Genomic research has come a long way since the draft of the human genome was first published over two decades ago, driven by the continuous advancements in next-generation sequencing (NGS) technologies. One of the most transformative methods to emerge from these developments is Hi-C, a library preparation technique that provides unique insights into the three-dimensional organization of the genome.
However, analyzing Hi-C data presents its own set of challenges, particularly regarding data normalization. We’ve created a comprehensive guide to delve into the intricacies of Hi-C data normalization providing you with a deep understanding of its importance and the various tools and methods available for this critical step in the analysis pipeline (see link below).
Normalization approaches for Hi-C data can be categorized into two main types: explicit and implicit. Explicit approaches aim to directly account for individual biases, including GC content, fragmentation, mappability, and enzyme cut sites. They rely on the assumption that these biases are well understood and can be accurately accounted for. The two primary explicit normalization methods are:
Implicit approaches, on the other hand, make use of the assumption of “equal loci visibility.” They assume that cumulative bias is captured within the sequencing depth of each bin of the contact matrix. Some common implicit methods include:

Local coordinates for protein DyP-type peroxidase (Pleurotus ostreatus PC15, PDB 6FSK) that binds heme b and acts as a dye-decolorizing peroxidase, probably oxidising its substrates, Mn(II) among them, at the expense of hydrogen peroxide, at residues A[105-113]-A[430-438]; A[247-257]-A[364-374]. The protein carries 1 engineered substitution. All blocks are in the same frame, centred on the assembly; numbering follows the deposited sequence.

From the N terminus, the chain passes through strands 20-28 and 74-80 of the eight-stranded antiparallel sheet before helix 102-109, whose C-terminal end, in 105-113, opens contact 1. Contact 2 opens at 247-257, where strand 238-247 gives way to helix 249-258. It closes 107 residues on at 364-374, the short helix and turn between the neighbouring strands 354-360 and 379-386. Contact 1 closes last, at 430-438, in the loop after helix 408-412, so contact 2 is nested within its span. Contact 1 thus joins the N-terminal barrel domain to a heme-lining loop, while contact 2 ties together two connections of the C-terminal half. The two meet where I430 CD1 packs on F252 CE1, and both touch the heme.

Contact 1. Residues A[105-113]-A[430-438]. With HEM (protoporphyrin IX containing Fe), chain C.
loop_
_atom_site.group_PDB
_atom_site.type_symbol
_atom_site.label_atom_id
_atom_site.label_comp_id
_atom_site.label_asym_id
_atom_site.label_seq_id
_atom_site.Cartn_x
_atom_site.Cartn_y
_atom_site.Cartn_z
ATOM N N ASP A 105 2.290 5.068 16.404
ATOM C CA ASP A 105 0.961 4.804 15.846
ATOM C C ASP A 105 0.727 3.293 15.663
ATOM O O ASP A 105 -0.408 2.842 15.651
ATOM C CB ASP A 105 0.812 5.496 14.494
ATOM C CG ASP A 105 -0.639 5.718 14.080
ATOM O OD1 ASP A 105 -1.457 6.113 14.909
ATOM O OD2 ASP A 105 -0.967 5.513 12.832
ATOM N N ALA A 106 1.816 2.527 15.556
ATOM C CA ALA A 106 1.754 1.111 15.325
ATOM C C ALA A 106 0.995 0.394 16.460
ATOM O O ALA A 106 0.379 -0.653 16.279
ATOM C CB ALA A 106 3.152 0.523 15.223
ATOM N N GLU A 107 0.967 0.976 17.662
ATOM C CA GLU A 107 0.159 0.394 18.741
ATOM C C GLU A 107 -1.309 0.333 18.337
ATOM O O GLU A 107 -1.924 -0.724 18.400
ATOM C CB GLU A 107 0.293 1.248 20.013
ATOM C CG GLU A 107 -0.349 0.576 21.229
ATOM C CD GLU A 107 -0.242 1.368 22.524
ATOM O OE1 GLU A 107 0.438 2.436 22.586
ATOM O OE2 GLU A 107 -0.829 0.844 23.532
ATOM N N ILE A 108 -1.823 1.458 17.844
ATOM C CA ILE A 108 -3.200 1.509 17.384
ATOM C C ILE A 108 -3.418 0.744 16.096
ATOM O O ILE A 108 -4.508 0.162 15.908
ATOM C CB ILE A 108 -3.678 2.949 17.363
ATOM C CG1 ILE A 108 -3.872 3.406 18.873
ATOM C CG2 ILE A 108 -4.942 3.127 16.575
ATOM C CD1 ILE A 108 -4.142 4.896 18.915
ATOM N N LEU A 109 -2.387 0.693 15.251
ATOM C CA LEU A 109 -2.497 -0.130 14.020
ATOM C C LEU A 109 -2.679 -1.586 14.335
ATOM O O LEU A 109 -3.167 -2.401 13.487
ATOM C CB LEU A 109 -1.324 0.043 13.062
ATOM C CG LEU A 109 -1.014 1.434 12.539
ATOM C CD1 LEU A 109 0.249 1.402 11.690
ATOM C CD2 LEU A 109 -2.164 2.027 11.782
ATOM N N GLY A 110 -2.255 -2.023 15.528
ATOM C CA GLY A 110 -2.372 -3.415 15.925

The choice between explicit and implicit methods depends on the level of understanding of biases and the complexity of the genome being studied. Explicit methods require more user-defined parameters, making them suitable for less-studied organisms where biases may be poorly understood. Implicit methods, with their simplicity, are often preferred for well-studied genomes like human and mouse.
Visual Comparison of Normalization Results.Each contact matrix depicts the same 2Mb region on chromosome 8 of a Micro-C library that was sequenced with 800 million read pairs. The matrix was subjected to different normalization approaches and plotted in R. The scale bar is consistently maintained across each normalization approach to better visualize the impact of normalization. This image clearly demonstrates the challenges associated with using coverage alone as a normalization strategy, whereas the more iterative approaches yield a clearer picture of chromatin interactions.
As the field of Hi-C data analysis continues to evolve, researchers often grapple with the choice of normalization method and pipeline. To date, no single “gold standard” method has emerged. Various studies have compared different algorithms, with Rao et al. opting for the KR method due to its computational efficiency. However, KR may falter with sparse contact matrices, in which case ICE, a robust balancing method, can be used. Overall, SCN, KR, and ICE strategies tend to perform similarly, with only minor differences at lower resolutions.
In practical terms, the choice between these approaches often depends on the tools and pipelines you are using, as many provide KR and ICE as common normalization methods. The field is rapidly advancing, and newer algorithms like Binless may influence the consensus in the future.
For a more detailed explanation of the various methods of data normalization for Hi-C data, we’ve created a white paper. Access it here.